Wednesday, 18 January 2012

Embracing the random

Heads, yes. Tails, no. This is how I have been making unimportant decisions for some time now. It started out as a way to eliminate an incredible level of indecisiveness, but recently I have been thinking about randomness in a whole new light.

I saw a middle aged woman on the bus today who quite literally danced her way into the seat next to me. I have not seen someone as chipper in quite some time. She was rather surprised that I was not "plugged in" like most youth these days. That is, why I was not in my own little bubble listening to music and ignoring everyone else around me. Admittedly, I am almost completely oblivious to the outside world when I am focused on something, especially if I am reading a good book on psychology (My brother has to pretty much wave his hands in front of my face in order to get my attention sometimes.), but I was open to the possibility of human interaction today.

Later, I decided to go to my favorite tea shop and just space out for a bit, or so I thought. I ended up having a very interesting conversation with a virtual stranger, whom I am now connected with via twitter, about the collective unconscious, living fearlessly, and the possibility of being the official tea alchemist for a concert featuring the likes of the Marley brothers and Wyclef Jean. The theme of the concert would essentially embracing the "one love" frame of mind; treating everyone with respect, and doing what we can to help each other grow and thrive as humans. As a part of this, tea could be blended showcasing different themes, which makes me very excited indeed. I can only hope that this comes to pass. The possibilities that arise when you are open to others are truly astounding.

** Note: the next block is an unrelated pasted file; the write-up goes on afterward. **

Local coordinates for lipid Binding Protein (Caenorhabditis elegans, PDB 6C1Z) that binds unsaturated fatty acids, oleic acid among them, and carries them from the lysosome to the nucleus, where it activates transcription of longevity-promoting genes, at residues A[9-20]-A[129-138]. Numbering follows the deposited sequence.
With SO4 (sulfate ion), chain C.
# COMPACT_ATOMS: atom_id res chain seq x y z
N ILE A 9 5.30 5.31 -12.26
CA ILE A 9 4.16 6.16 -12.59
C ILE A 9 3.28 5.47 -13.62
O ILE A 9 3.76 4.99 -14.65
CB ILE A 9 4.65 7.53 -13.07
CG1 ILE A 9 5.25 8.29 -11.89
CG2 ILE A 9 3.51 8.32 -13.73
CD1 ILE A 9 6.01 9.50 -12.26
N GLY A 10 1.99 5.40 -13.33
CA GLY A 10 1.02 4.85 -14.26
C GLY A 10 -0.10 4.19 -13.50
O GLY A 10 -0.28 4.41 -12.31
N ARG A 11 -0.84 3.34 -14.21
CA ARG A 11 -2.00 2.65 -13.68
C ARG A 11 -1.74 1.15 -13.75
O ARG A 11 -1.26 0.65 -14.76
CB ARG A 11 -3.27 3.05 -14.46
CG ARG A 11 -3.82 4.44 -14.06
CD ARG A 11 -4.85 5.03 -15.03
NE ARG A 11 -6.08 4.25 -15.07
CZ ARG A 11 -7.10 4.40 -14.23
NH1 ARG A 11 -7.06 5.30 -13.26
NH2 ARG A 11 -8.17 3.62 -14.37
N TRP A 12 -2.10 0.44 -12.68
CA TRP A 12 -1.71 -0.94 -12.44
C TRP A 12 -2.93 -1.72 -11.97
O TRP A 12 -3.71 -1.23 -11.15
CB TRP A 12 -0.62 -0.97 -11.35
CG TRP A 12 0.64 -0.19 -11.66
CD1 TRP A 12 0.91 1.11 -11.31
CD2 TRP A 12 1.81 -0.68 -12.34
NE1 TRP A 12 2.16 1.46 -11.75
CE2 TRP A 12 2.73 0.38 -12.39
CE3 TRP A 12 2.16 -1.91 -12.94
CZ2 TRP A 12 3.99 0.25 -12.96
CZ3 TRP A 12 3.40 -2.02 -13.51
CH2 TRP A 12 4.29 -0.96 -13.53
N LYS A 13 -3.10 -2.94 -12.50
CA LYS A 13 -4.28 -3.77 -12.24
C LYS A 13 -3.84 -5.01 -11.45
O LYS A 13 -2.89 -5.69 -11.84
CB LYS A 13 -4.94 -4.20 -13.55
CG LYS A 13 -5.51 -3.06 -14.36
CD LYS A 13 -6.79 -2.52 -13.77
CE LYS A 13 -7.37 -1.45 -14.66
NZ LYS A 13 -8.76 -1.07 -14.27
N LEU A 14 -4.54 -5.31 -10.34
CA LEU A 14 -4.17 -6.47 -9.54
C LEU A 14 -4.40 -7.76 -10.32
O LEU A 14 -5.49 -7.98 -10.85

On the other end of the spectrum, I had a conversation with a panhandler who was quite clearly upset with the scandalous dress of young girls. He made it very clear that he has been hurt deeply by girls in the past and wants nothing to do with them, and also has severed ties with his parents and family, so perhaps this attitude is merely just a projection of this past hurt onto people who remind him of those that have hurt him. He did, however, make a very good point in between his lamentations about short skirts and low tops. He noted that in all of us we have the potential to be nasty, hateful people, but also loving, kind, and helpful people.

Obviously it is a little harder to allow space for people when they are speaking negatively, but I know that people sometimes need someone to vent to and that repressing feelings does far more harm than good.

So I shall continue to remain "unplugged" and allow for the possibility of human interaction as often as possible. Cheers to the random!

Live long and prosper,


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